The sheer genius of Porsche’s legacy of modern GT3 RS models could not have been delivered over the past 12 years if Porsche’s top engineers and executives didn’t have an instinctive and brilliantly accurate sense of exactly what the typical dyed-in-the-wool petrolhead is prepared to put up with on the road in order to get his or her kicks on the track.
It’s a compromise that other makers regularly misjudge. But today, just as it did in 2003 with the 996 GT3 RS and probably in 1973 with the 2.7 RS, Porsche has judged that compromise close to perfection. Most enthusiasts, for example, would tolerate a bit of road noise in return for the kind of lateral grip the RS produces.
Just to be clear, though, the RS creates more than a bit of road roar, but if that bothers you on the occasions you’re not wearing a helmet, there are always earplugs. This isn’t an ordinary sports car, after all.
And what you get as a pay-off for that noise is staggering: not only incredible adhesion to the asphalt but also quite breathtaking handling balance and response, and equally astonishing levels of feedback from all four corners of the car.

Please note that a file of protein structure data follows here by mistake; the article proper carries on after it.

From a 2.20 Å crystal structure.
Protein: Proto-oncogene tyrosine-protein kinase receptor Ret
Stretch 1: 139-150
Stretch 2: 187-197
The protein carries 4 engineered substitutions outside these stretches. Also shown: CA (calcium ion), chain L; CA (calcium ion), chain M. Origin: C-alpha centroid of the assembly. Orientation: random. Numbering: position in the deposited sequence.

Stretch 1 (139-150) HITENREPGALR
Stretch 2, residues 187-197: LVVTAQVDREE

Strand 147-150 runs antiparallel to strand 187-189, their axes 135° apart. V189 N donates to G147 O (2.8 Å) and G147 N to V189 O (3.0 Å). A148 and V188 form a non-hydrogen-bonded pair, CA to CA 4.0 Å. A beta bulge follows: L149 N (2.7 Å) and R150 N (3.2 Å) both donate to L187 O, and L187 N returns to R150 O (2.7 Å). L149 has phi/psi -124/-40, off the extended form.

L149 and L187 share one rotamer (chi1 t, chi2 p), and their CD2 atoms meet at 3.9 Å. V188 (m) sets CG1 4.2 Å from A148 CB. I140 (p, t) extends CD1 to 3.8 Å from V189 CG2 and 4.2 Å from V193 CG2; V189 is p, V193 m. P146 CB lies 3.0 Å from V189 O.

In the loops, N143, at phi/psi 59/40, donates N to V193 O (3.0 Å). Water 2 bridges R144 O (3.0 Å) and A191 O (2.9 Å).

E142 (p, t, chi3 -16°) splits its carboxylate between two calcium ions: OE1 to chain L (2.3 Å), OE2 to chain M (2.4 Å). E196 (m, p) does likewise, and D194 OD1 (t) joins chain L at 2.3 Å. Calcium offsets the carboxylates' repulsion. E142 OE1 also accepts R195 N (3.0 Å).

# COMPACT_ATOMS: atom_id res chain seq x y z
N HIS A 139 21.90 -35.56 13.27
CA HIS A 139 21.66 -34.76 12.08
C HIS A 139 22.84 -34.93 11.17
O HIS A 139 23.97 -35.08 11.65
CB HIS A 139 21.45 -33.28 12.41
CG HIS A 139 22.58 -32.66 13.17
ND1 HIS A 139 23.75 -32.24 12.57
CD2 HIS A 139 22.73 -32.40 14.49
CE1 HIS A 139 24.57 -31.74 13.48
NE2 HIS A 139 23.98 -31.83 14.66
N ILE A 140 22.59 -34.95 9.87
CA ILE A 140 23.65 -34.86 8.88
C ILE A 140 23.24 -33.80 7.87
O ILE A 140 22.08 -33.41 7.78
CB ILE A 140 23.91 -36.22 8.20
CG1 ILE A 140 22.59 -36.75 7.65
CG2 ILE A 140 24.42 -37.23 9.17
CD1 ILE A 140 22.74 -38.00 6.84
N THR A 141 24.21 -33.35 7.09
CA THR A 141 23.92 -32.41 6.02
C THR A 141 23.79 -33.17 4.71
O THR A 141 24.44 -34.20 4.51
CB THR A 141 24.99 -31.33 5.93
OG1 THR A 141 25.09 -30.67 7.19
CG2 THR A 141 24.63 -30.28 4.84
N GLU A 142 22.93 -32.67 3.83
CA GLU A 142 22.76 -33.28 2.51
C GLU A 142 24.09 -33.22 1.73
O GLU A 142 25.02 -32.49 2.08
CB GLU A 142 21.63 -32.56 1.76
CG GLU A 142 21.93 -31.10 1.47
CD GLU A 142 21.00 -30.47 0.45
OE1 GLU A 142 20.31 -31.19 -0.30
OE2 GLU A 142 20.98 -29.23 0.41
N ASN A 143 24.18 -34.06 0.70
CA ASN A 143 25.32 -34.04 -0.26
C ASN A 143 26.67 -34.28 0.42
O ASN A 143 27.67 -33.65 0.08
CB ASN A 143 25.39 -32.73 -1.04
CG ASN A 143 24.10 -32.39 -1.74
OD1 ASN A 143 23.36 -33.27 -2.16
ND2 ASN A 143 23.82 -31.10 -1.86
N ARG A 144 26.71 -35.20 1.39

Almost none of the rules we’ve learned over the years about the quirks and foibles of a 911’s handling applies to this car. It dives into corners with an unshakeable determination to make the apex, almost regardless of what you happen to be doing with your feet when you turn in.
You could argue the previous 911 GT3 RS did that, too, but not as keenly and certainly not with the same mid-corner stability that this new car’s clever rear axle grants. With the electronics active, the RS corners as hard as any hypercar we can think of. And when you turn the PSM off, it becomes a more adjustable, absorbing, communicative and dynamically characterful device than almost any other driver’s car on sale.